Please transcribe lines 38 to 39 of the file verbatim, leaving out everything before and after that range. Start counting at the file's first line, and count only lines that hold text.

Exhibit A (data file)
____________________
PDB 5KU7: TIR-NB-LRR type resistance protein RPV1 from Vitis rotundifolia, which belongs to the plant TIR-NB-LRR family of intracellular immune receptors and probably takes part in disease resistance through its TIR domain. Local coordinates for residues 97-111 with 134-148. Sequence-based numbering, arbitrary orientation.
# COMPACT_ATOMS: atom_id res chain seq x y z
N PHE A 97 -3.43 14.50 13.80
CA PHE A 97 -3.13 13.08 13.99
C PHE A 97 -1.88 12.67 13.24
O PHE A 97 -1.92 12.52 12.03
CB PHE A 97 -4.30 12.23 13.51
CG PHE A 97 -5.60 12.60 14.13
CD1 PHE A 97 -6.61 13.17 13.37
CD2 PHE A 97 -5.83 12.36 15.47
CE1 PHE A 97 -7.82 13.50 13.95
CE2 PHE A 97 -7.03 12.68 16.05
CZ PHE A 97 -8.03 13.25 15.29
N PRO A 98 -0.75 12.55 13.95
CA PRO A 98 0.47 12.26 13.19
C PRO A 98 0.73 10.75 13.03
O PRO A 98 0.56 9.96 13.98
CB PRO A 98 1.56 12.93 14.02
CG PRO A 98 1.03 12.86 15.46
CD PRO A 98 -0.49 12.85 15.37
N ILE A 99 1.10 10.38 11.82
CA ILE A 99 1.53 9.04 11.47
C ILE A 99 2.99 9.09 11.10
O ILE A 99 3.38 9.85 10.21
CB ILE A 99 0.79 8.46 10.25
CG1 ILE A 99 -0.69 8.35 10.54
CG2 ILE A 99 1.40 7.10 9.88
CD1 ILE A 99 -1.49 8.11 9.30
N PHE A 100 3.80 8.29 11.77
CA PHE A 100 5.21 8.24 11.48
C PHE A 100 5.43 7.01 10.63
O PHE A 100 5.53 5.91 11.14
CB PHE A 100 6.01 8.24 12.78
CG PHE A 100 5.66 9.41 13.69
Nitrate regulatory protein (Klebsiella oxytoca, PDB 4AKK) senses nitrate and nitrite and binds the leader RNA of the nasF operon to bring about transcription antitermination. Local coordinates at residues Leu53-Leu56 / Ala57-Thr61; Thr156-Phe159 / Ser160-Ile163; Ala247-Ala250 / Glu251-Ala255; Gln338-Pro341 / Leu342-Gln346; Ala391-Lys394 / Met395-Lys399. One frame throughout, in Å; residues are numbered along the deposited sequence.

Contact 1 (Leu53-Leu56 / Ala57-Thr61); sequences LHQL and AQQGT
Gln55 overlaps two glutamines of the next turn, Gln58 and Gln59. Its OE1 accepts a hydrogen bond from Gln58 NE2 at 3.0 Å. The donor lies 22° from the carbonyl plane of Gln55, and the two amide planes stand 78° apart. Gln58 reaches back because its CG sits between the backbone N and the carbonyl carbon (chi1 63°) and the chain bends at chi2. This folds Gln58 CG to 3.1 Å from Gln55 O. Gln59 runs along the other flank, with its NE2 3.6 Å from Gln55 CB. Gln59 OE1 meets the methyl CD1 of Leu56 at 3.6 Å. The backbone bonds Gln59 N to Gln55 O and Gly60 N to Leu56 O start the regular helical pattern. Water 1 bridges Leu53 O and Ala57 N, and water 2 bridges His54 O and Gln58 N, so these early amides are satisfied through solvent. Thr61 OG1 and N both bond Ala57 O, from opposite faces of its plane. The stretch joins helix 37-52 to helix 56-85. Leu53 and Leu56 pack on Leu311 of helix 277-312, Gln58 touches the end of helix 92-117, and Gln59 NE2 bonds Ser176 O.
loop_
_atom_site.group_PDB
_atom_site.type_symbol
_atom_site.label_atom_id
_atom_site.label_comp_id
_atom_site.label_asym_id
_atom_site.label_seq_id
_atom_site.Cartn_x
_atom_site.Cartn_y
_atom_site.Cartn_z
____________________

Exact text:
loop_
_atom_site.group_PDB